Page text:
This article originally appeared on Money.
The soaring costs of child care have scored a starring role on the campaign trail, with both candidates offering up ways to lower expenses for parents of young children.
A new study shows exactly why this is a hot-button issue. According to a report from the think tank New America, the average cost of full-time daycare for kids four and under has reached $9,589 a year — surpassing the average cost of in-state college tuition, which runs about $9,410.
Our nation’s “fragmented childcare system” is to blame, the study alleges, as affordable daycare is hard to come by in most states. Under the current system, a family earning at the median household income would need to spend 18% of its income to cover the cost of full time in-center daycare for one child. Nannies are even more expensive: The average cost of full-time care using an in-home caregiver, is $28,353 a year — which is equal to 53% of the U.S. median household income (and 188% of income for a minimum wage earner).
New America paired with Care.com— an online service that links babysitters and other caregivers to families that need their services —to survey more than 15,000 households with children under 18 in every state. The study examined in and out-of-home daycare, and found that “families, providers, and policymakers in every state make difficult compromises that often shape family decisions and can determine the course of children’s futures.”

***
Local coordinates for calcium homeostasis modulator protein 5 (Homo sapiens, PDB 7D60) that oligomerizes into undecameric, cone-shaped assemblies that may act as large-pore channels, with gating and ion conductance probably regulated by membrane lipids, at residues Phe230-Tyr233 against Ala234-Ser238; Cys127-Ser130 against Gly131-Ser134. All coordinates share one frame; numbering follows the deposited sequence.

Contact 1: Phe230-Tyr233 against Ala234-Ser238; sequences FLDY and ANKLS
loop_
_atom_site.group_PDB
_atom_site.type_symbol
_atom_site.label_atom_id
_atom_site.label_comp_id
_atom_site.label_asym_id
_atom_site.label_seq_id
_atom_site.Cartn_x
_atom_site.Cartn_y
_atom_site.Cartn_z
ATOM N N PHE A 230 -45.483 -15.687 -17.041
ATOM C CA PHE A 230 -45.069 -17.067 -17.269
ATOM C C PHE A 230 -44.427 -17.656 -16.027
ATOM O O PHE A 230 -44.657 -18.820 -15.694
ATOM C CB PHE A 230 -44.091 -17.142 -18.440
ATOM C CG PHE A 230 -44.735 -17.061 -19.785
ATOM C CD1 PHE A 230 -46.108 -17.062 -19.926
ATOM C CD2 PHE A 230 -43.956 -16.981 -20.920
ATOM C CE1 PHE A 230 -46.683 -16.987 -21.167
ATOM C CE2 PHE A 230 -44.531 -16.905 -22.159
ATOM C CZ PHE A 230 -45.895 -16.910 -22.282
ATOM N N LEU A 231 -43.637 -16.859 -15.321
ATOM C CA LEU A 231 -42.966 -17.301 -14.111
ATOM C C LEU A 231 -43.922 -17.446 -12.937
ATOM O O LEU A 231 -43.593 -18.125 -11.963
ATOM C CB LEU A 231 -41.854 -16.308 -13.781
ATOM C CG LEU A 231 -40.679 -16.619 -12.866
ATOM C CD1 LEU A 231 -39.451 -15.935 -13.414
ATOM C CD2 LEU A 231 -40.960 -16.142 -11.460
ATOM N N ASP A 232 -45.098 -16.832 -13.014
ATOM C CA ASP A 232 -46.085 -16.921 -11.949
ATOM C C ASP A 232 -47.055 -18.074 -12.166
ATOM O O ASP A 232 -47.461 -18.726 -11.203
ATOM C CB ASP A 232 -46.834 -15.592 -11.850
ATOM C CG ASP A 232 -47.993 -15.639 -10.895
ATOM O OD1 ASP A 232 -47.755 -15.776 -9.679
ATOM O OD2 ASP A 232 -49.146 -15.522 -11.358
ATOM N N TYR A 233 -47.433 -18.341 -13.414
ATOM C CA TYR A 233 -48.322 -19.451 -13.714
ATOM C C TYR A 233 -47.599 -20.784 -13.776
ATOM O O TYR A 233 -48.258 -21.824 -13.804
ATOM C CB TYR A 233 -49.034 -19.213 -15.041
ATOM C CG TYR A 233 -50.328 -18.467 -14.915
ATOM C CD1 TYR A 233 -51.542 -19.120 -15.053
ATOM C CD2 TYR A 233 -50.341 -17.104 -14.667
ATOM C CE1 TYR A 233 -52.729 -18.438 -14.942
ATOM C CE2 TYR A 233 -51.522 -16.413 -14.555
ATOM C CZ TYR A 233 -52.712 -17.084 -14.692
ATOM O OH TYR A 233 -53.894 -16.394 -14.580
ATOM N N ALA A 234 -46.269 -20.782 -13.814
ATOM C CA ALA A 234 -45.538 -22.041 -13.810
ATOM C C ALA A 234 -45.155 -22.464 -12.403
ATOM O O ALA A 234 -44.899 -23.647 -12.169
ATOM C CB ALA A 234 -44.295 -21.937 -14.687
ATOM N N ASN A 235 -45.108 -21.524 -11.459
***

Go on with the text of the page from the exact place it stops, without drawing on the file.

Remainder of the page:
“.. An effective system should be built on three pillars: affordable cost, high quality, and easy availability,” the study’s authors note. “The short version, then, is that the Care Index found that the early care and learning system isn’t working. For anyone.”
The report proposes “systematic change” to bring quality care to American households. Specific proposals include:
- Universal paid family leave
- Expanding and improving cash assistance programs
- Implementing high quality universal pre-K programs
- Focusing resources on programs aimed at dual-language learners